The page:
Several months before he died, in August 2008, at the age of 95, Roger wrote what he called Evelyn Dunbar: The Husband's Narrative. He had to dictate this 3500-word account, or at any rate pass his own chaotic typescript for a friend to edit, because towards the end of his life he had grown very blind. It's outside the scope of this essay to discuss why he felt it necessary to leave behind his account of their marriage nearly half a century after Evelyn's untimely death in 1960 brought it to a conclusion. There are two versions, dated May and October 2007. The later version, with some significant additions, is shown below in italics.

May, 2007: When we both travelled, or with an occasional passenger, we used our recently acquired car: a red, open four-seater Jowett touring car. [...] This was the car in which we drove overnight to Sparsholt so that Evelyn could make drawings of the 5 a.m. milking at the bail. (p.5)²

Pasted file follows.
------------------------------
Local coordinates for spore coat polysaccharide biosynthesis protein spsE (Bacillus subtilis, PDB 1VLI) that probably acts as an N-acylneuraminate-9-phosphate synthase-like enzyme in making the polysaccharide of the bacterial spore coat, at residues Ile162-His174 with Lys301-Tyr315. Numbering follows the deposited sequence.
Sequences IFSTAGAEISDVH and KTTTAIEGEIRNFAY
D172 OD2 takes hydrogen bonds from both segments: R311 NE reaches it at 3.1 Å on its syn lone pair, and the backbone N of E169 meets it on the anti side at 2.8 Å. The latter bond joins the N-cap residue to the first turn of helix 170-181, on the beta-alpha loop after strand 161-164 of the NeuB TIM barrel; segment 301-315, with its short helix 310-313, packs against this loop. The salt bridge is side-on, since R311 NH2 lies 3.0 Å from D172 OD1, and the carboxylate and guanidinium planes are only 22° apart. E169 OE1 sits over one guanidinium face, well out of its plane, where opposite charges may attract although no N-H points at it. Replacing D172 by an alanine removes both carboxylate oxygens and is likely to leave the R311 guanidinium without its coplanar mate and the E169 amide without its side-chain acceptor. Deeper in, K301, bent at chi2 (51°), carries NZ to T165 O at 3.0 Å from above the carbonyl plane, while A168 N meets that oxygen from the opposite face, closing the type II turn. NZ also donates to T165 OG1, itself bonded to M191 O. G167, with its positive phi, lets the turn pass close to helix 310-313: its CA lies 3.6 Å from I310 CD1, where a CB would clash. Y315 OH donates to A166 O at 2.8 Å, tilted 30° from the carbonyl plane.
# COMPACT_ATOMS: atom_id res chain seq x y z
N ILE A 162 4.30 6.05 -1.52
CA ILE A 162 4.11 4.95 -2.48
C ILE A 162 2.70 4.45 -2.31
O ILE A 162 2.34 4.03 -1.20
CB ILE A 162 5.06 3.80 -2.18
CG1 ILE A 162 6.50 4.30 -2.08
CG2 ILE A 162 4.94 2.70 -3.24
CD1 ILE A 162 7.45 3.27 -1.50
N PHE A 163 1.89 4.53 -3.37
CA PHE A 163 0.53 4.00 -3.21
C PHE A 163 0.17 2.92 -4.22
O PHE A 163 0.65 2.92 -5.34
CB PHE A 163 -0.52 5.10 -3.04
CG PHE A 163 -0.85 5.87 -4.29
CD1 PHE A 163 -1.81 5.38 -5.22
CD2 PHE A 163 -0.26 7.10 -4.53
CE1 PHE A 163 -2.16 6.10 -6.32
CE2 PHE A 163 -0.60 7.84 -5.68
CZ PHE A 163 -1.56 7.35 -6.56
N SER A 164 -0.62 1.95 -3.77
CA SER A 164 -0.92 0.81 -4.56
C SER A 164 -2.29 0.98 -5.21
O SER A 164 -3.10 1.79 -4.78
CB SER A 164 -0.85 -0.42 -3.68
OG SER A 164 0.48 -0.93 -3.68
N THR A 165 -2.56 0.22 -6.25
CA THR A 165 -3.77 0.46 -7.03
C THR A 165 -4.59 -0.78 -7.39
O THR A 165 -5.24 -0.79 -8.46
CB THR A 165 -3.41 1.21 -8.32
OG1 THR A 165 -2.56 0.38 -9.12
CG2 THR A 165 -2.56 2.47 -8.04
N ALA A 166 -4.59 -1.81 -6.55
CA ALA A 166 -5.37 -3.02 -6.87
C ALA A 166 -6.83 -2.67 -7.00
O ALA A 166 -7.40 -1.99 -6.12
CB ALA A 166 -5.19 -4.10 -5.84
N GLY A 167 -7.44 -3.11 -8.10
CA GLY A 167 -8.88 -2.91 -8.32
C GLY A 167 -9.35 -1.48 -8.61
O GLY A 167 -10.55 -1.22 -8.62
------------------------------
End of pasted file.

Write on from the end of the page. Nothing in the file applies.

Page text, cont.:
October, 2007: When we both travelled, or with an occasional passenger, we used our recently acquired car: a red, open four-seater Jowett touring car. [...] This was the car in which we drove overnight to Sparsholt, on my initiative, so that Evelyn could make drawings of the 5 a.m. milking at the bail. (p.4)²

and

May, 2007: Not significant in itself, the trip marks the start of a 3-year gestation for the flagship War Artist painting of The Land Girl and the Bail Bull. Evelyn's colour sense was as sharp as at the first sighting. (p.6)²

October, 2007: Not significant in itself, this journey was noteworthy as the inception to a three-year period during which Evelyn worked, at intervals, on her concept of The Land Girl and the Bail Bull, now her best-known work. From the drawings and notes she made at the time she was able to convey the atmosphere of the occasion in the finished product. (p.4)²